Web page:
Monday, March 23, 2015

How Do I Store and Dispose of Used Paint?

Nothing transforms an item, a room, or a whole house like a fresh coat of paint. It's fairly
easy, somewhat inexpensive, and generally doesn't require too much clean-up. Unless you are an expert in gauging exactly how much paint you will need or you are incredibly lucky, most of us always have some paint leftover. How are these half-full cans of paint disposed of properly? Well that depends on what type of paint you used.

The two types of paint available are water-based and oil-based. Water-based paint, also called latex paint, was invented in the 1940's in Canada, using the resin from a rubber tree as a binder. The binders that are currently used in latex paints are made from synthetic polyvinyl acetate resins and styrene butadiene, along with other synthetic binders. Clean-up after using latex paint is easily done with soap and water.

Sunday, March 22, 2015

Don't Myth an Opportunity....Dispelling Myths Before Opportunities Pass You By

With so much information on recycling available at the touch of a button, some of it being erroneous, it’s no wonder that myths come about. Once these myths circulate for so long, they tend to become viewed as reality. Between these myths and excuses for not recycling, they drag down the number of households participating in a recycling program.

Let’s delve into the excuses first, then tackle the myths. Some people just plainly do not want to recycle. They don’t want to mess with it, don’t think it’s beneficial, or just plainly don’t care. Some myths and excuses, however, come from misinformation and lack of proper recycling education.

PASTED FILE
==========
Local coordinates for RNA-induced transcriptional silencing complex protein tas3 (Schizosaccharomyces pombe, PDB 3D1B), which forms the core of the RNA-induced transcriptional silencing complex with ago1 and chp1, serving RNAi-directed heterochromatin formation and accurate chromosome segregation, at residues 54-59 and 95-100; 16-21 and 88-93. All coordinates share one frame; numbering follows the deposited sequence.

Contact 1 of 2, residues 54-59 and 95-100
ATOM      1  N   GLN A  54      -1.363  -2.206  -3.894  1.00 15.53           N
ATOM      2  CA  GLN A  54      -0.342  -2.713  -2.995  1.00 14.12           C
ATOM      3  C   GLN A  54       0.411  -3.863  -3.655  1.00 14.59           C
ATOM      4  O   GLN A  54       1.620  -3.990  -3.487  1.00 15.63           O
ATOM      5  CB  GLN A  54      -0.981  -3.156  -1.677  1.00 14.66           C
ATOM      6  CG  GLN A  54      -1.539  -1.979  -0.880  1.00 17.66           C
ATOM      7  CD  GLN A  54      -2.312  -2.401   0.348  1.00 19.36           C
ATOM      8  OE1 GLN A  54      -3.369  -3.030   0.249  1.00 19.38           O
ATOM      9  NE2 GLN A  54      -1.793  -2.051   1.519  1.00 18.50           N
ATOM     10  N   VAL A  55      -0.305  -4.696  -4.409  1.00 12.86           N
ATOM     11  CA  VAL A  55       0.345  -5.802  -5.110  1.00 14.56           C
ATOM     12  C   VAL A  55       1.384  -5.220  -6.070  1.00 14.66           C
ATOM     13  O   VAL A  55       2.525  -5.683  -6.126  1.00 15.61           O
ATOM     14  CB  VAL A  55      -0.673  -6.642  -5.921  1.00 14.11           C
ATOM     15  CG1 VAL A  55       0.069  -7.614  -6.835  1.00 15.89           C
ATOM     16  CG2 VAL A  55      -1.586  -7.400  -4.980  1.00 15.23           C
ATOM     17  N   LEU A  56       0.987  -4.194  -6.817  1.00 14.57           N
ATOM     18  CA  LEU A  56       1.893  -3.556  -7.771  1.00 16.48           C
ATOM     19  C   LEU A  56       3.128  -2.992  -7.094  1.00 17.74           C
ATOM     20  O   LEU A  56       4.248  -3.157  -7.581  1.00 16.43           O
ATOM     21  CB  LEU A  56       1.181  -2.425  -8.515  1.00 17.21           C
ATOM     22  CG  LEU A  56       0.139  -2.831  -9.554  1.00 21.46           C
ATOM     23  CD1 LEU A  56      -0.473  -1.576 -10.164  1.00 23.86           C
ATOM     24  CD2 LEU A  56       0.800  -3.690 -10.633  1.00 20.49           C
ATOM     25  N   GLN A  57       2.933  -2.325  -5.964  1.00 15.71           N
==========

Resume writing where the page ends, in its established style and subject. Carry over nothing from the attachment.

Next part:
Keep Talkin' Trash...It Pays!

Since when has talking trash really paid off for you? Since now! With Borden Waste-Away’s new Talkin’ Trash referral program, it can pay your trash bill! Our new referral program is so easy you can’t help but get free trash service. 

Simply tell all of your family, friends, neighbors, people on the street, in the grocery line, (you get the idea) about your competitive prices and great service with Borden Waste-Away Service and encourage them to sign up. When they do, you BOTH get a month of service FREE! What could be easier?

Wednesday, March 18, 2015

Tired of Tiresome Tires?....Say That 3 Times Fast!

“What do I do with these old tires?” One of the most popular recycling questions ever asked. Our best advice to you is to go to your local tire dealer to dispose of them properly. Tire dealers usually take unwanted tires for around $1.50 - $2.00 per tire, then turn them over to authorized recyclers.  

“Rubber is difficult to recycle due to the procedure known as “vulcanization,” which it undergoes to attain its springy, flexible nature. Vulcanization is a curing process that involves adding sulfur to rubber, which creates stronger bonds between the rubber polymers. Due to the vulcanization method, tires are difficult to melt for reuse and are therefore typically broken down by a mechanical process.

Tuesday, March 17, 2015

PETE?...Who's PETE?

Eight glasses of water a day? In today’s fast-paced society, how often are we near a glass and a kitchen faucet? The obvious answer to being able to drink this much water a day is, of course, is the ever-popular water bottle. It is estimated that, “every 27 hours Americans consume enough bottled water to circle the entire equator with plastic bottles stacked end to end. In just a single week, those bottles would stretch more than halfway to the moon — 155,400 miles.”*

If we really sat and pondered all of the products we use every day containing plastic, we would be astonished to find out that it’s a far shorter list of thing that do not contain any plastic material. Plastic, in itself, has so many benefits. Lowered production costs, lighter weight, ease of portability are just a few. But what about the drawbacks of so much plastic in our environment?

Sunday, March 15, 2015

Stormwater Runoff

Storm drains are drainage systems that collect rain water and melted snow that doesn't soak into the ground. Their main function is to  keep streets and roadways from flooding.

Rain, melted snow, and any other water that is allowed to go down a storm drain flows directly into nearby streams, creeks, and lakes, eventually ending up in the ocean. 

Unlike water that goes down the drain in your house to the sewer or your city's waste water treatment plant, water that flows into storm drains is not treated or filtered for pollutants.